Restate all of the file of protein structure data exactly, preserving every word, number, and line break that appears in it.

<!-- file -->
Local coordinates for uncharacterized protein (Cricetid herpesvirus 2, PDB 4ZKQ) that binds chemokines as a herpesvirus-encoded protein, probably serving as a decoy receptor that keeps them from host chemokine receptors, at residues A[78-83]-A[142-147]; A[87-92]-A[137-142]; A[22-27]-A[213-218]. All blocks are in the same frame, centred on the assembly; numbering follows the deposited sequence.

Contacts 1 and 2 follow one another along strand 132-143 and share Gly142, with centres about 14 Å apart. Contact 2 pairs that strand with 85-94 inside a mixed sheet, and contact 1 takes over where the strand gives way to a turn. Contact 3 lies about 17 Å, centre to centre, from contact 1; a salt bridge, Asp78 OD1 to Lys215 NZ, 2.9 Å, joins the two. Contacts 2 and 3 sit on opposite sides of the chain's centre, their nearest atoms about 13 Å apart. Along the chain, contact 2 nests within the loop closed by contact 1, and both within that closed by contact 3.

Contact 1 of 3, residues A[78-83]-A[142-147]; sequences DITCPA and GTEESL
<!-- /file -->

Local coordinates for uncharacterized protein (Cricetid herpesvirus 2, PDB 4ZKQ) that binds chemokines as a herpesvirus-encoded protein, probably serving as a decoy receptor that keeps them from host chemokine receptors, at residues A[78-83]-A[142-147]; A[87-92]-A[137-142]; A[22-27]-A[213-218]. All blocks are in the same frame, centred on the assembly; numbering follows the deposited sequence.

Contacts 1 and 2 follow one another along strand 132-143 and share Gly142, with centres about 14 Å apart. Contact 2 pairs that strand with 85-94 inside a mixed sheet, and contact 1 takes over where the strand gives way to a turn. Contact 3 lies about 17 Å, centre to centre, from contact 1; a salt bridge, Asp78 OD1 to Lys215 NZ, 2.9 Å, joins the two. Contacts 2 and 3 sit on opposite sides of the chain's centre, their nearest atoms about 13 Å apart. Along the chain, contact 2 nests within the loop closed by contact 1, and both within that closed by contact 3.

Contact 1 of 3, residues A[78-83]-A[142-147]; sequences DITCPA and GTEESL